Local attorneys criticized Davison County's decision to enter into a new public defender contract without hearing public input and voiced concerns at the county commission meeting on Tuesday.
As reported by The Daily Republic, the commissioners unanimously approved a three-year agreement exclusively with two local law firms, Alvine and Weidenaar, and Stiles and Papendick, last week after meeting several times behind closed doors. About six weeks ago, the commission was presented with a new proposal for public defense work for consideration, confirmed County Chair Brenda Bode.
"Each individual has to assess their own position and the clients they serve," Bode said of the public defenders' responsibility. "They get to choose who they represent, how active they are. That's an individual choice."
Attorney Dava Wermers of Wantoch Law Office said during Tuesday's meeting that she had previously built part of her practice on public defense work through Davison County, generating about $60,000 of revenue annually for the Mitchell firm.
Wermers criticized the county's decision and stated that dealing exclusively with two firms for public defense work would not only hurt her personally but could also drastically impact the county's court dockets, causing more delays in future proceedings and creating a scenario where public defenders do not have enough time to see their clients.
"I'm disappointed. In the past years, the county always asked for bids," Wermers said. "The way this was done may have been legal, but it does not make it right. It seems like politics, and it was done in secret."
"We took it to the state's attorneys to confirm that we did not have to go that route and have an open bid," Bode said. "It's a three-year contract, with the fee remaining the same the first and second year, and it adds a small increase in the third year."
If one of the attorneys listed in the contract cannot fulfill the terms of the contract, the agreement can be renegotiated and does not automatically carry over to the law offices with which the contract was entered.
For almost 20 years, the county had a contract with E. Steeves Smith, which was negotiated and allowed his firm to continue as the county's indigent defense representation. Approximately a year ago, the contract presented by Smith's firm was not accepted by the commission, and a choice was made to use an alternative method.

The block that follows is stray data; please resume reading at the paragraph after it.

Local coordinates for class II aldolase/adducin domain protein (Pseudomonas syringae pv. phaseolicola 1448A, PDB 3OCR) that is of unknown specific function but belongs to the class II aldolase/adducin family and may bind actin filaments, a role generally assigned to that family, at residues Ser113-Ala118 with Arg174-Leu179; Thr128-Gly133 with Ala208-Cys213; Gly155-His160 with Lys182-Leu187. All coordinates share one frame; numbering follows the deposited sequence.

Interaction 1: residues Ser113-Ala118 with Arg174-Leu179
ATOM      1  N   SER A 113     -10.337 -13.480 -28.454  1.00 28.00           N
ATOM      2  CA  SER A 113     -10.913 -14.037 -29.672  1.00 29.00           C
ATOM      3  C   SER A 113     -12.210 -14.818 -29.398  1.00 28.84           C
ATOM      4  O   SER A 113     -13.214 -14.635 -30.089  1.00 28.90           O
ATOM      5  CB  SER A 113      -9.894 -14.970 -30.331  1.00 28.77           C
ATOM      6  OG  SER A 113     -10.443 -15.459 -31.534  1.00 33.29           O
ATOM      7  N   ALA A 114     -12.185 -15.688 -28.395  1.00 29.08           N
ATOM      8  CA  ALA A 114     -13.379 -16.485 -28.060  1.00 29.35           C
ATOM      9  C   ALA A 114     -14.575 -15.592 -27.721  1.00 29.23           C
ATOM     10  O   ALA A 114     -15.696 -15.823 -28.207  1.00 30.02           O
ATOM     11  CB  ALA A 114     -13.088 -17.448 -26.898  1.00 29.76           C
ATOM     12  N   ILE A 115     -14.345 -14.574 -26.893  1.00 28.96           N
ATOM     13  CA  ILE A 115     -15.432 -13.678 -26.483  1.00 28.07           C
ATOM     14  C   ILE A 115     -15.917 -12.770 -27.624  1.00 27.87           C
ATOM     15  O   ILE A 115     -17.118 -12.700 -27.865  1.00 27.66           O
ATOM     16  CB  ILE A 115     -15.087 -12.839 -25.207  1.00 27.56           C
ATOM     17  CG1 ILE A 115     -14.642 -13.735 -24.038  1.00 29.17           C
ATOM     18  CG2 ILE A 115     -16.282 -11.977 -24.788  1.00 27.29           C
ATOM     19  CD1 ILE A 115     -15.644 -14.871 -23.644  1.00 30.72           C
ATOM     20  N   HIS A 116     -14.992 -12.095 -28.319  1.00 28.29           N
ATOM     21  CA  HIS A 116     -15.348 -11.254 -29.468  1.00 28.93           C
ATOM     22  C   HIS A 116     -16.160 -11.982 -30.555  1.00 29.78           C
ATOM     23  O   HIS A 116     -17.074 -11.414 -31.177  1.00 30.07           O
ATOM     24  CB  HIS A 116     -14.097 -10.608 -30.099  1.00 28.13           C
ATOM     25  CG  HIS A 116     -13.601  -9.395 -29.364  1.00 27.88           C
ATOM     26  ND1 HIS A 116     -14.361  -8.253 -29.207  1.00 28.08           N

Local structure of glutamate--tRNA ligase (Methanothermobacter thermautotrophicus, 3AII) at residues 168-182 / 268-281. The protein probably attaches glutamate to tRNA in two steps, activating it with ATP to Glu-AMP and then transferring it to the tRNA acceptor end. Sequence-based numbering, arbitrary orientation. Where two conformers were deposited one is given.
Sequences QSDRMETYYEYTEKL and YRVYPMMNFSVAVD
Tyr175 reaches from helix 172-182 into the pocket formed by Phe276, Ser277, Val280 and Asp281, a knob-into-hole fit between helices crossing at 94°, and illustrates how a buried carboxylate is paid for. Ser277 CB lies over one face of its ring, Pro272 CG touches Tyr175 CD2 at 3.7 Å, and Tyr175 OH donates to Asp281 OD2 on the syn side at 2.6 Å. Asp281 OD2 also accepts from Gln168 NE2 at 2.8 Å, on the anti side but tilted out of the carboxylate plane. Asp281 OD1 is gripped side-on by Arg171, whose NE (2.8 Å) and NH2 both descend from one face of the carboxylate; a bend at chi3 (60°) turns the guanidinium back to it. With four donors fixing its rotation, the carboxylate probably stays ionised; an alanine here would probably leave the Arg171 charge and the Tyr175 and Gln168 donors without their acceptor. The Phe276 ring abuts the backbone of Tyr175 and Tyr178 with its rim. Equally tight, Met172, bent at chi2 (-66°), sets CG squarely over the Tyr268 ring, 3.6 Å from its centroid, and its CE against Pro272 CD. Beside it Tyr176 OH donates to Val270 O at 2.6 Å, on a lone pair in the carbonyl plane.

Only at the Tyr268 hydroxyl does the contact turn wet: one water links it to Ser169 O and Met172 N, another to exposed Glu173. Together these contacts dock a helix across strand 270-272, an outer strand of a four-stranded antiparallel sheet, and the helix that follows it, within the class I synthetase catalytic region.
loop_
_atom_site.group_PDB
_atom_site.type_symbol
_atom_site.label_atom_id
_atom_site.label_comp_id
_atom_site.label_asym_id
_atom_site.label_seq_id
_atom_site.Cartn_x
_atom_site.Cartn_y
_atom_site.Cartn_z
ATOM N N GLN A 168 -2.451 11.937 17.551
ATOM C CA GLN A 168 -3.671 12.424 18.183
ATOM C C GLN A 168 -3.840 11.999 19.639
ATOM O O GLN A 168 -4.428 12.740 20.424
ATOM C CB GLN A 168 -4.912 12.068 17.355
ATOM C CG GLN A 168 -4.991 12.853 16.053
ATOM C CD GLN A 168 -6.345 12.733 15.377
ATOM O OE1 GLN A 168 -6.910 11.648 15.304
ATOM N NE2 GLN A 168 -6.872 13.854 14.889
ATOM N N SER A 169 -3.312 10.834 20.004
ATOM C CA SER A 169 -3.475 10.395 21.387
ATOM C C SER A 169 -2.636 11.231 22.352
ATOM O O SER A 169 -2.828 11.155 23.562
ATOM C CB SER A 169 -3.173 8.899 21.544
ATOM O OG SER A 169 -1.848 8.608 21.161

The county started utilizing a rotation system for public defense work, in which attorneys could submit their name to the clerk of courts to be considered by the bench. On this rotating system, the county collected bills from the attorneys that were called on to cases, rather than paying a set fee to a firm.
In other business, the commissioners:
• Heard a report by Deputy Treasurer Dave Beintema on reclassification and introductory wage increases.
• Continued the discussion about the Davison County 2018 Jail Report.
• Heard an update from Veteran Services Officer Craig Bennett.
• Set the date for the supplemental budget hearing to be Feb. 12 at 9:45 a.m.
Approved the following new hires:
• Treasurer's Office: Deputy, Tonya Ford, at $17.40 per hour, effective Jan. 29, and Deputy II, Rachel Soulek, at $16.90 per hour, effective Feb. 23.
• Register of Deeds Office: Deputy II, Dawn Roth, at $16.87 per hour, effective Feb. 2, and Deputy I, Danna Kolbeck, at $17.91 per hour, effective Jan. 29.
• Jail: Keyelle Herrick, from part-time to full-time remaining at $17.45 per hour, effective Jan. 29.
• Sheriff's office: Deputy, Jake Berry, transfer from Jail, at $18.97 per hour effective Jan. 29; Deputy Sheriff Josh Peterson will be resigning from his full-time position effective Jan. 31, becoming part-time as needed, remaining at $21.70 per hour.